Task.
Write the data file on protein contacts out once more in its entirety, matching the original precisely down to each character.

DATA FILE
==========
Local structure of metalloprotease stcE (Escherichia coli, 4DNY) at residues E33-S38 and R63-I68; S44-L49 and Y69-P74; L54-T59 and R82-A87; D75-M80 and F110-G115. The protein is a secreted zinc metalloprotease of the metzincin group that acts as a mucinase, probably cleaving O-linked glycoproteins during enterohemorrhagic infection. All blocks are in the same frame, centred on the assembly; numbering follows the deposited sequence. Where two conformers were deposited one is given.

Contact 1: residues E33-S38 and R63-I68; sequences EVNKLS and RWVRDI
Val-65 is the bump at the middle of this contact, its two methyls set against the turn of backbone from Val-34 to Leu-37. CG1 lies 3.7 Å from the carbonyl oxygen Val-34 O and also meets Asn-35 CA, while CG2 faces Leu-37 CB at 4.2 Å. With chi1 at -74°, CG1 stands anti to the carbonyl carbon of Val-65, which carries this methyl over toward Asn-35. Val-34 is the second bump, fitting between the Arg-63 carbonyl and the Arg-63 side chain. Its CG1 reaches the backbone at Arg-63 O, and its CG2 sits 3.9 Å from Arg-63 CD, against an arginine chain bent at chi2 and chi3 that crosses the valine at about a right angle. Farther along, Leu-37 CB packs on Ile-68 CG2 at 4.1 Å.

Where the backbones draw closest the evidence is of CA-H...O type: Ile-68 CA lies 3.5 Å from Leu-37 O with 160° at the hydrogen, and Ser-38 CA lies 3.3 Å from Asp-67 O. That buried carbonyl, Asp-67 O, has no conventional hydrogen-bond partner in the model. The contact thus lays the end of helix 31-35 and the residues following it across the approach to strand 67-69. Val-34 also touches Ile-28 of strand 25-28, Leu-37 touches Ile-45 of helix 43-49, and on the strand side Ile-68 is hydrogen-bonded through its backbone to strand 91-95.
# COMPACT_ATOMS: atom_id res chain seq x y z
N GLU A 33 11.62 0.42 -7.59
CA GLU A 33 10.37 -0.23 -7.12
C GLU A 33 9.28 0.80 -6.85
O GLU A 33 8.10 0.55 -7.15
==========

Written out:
Local structure of metalloprotease stcE (Escherichia coli, 4DNY) at residues E33-S38 and R63-I68; S44-L49 and Y69-P74; L54-T59 and R82-A87; D75-M80 and F110-G115. The protein is a secreted zinc metalloprotease of the metzincin group that acts as a mucinase, probably cleaving O-linked glycoproteins during enterohemorrhagic infection. All blocks are in the same frame, centred on the assembly; numbering follows the deposited sequence. Where two conformers were deposited one is given.

Contact 1: residues E33-S38 and R63-I68; sequences EVNKLS and RWVRDI
Val-65 is the bump at the middle of this contact, its two methyls set against the turn of backbone from Val-34 to Leu-37. CG1 lies 3.7 Å from the carbonyl oxygen Val-34 O and also meets Asn-35 CA, while CG2 faces Leu-37 CB at 4.2 Å. With chi1 at -74°, CG1 stands anti to the carbonyl carbon of Val-65, which carries this methyl over toward Asn-35. Val-34 is the second bump, fitting between the Arg-63 carbonyl and the Arg-63 side chain. Its CG1 reaches the backbone at Arg-63 O, and its CG2 sits 3.9 Å from Arg-63 CD, against an arginine chain bent at chi2 and chi3 that crosses the valine at about a right angle. Farther along, Leu-37 CB packs on Ile-68 CG2 at 4.1 Å.

Where the backbones draw closest the evidence is of CA-H...O type: Ile-68 CA lies 3.5 Å from Leu-37 O with 160° at the hydrogen, and Ser-38 CA lies 3.3 Å from Asp-67 O. That buried carbonyl, Asp-67 O, has no conventional hydrogen-bond partner in the model. The contact thus lays the end of helix 31-35 and the residues following it across the approach to strand 67-69. Val-34 also touches Ile-28 of strand 25-28, Leu-37 touches Ile-45 of helix 43-49, and on the strand side Ile-68 is hydrogen-bonded through its backbone to strand 91-95.
# COMPACT_ATOMS: atom_id res chain seq x y z
N GLU A 33 11.62 0.42 -7.59
CA GLU A 33 10.37 -0.23 -7.12
C GLU A 33 9.28 0.80 -6.85
O GLU A 33 8.10 0.55 -7.15